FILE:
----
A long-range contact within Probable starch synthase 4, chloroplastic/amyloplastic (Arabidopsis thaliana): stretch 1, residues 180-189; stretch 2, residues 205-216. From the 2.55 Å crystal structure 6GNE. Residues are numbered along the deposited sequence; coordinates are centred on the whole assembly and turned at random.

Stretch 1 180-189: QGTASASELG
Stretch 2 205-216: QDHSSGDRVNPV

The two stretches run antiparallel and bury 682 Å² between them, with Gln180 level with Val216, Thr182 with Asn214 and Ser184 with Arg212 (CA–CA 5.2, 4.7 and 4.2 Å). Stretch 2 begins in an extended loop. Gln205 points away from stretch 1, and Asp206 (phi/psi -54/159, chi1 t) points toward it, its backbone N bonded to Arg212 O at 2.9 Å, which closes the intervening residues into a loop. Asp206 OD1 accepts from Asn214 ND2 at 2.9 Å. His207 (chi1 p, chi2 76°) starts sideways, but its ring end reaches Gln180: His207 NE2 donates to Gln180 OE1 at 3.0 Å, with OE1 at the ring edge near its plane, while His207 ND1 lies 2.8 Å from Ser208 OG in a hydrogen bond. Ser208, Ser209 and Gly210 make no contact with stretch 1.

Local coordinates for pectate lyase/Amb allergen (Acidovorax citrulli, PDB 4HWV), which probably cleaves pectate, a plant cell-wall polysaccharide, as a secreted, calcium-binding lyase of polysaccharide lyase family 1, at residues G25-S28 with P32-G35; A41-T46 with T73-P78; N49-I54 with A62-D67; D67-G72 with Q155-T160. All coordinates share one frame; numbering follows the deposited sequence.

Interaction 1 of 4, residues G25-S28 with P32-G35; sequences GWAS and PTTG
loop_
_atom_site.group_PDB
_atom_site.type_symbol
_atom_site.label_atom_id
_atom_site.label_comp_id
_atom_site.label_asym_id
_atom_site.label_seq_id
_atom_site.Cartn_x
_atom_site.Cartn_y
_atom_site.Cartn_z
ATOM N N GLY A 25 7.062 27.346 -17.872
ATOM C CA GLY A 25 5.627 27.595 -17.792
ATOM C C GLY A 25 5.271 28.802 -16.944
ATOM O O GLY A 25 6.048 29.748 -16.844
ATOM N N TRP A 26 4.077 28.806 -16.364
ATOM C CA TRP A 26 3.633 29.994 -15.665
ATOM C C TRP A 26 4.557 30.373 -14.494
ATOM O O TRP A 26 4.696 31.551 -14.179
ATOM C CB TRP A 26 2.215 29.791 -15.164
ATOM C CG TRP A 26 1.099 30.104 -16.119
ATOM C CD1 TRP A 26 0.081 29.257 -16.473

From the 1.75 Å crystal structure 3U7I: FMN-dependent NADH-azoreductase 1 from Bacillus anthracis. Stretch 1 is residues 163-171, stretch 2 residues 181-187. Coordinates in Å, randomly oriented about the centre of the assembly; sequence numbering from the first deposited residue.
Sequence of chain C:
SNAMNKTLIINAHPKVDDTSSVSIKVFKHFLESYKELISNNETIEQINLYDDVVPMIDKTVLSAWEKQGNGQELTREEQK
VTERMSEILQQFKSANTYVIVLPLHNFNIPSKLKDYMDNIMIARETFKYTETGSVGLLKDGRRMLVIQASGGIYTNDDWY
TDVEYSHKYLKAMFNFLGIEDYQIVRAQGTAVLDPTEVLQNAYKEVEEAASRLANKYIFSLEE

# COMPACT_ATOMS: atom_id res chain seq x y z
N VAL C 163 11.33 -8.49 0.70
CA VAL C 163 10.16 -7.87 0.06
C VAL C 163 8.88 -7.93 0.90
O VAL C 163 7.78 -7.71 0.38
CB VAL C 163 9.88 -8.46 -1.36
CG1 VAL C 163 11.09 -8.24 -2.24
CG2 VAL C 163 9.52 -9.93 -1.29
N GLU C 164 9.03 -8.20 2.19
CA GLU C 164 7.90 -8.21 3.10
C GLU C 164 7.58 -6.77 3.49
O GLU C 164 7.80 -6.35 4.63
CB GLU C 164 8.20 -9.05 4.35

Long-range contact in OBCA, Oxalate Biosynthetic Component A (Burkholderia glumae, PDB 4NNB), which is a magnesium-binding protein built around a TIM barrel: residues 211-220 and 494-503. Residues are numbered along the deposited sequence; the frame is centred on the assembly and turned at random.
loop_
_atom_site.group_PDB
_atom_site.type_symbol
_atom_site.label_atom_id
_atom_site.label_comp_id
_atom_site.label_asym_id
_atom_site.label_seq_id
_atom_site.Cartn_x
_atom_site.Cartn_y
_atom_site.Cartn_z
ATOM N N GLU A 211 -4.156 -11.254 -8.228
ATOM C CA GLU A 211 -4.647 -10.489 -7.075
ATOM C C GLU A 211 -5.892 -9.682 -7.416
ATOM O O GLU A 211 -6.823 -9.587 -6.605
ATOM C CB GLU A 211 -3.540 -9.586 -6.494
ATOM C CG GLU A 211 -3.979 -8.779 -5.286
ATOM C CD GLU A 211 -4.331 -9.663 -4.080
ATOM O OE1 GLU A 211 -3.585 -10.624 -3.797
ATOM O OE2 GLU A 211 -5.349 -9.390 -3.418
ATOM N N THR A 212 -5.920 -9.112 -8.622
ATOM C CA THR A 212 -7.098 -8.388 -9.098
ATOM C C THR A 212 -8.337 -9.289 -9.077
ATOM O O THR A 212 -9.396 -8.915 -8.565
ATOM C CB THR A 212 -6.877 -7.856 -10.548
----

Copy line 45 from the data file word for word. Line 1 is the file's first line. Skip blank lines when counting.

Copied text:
CB GLU C 164 8.20 -9.05 4.35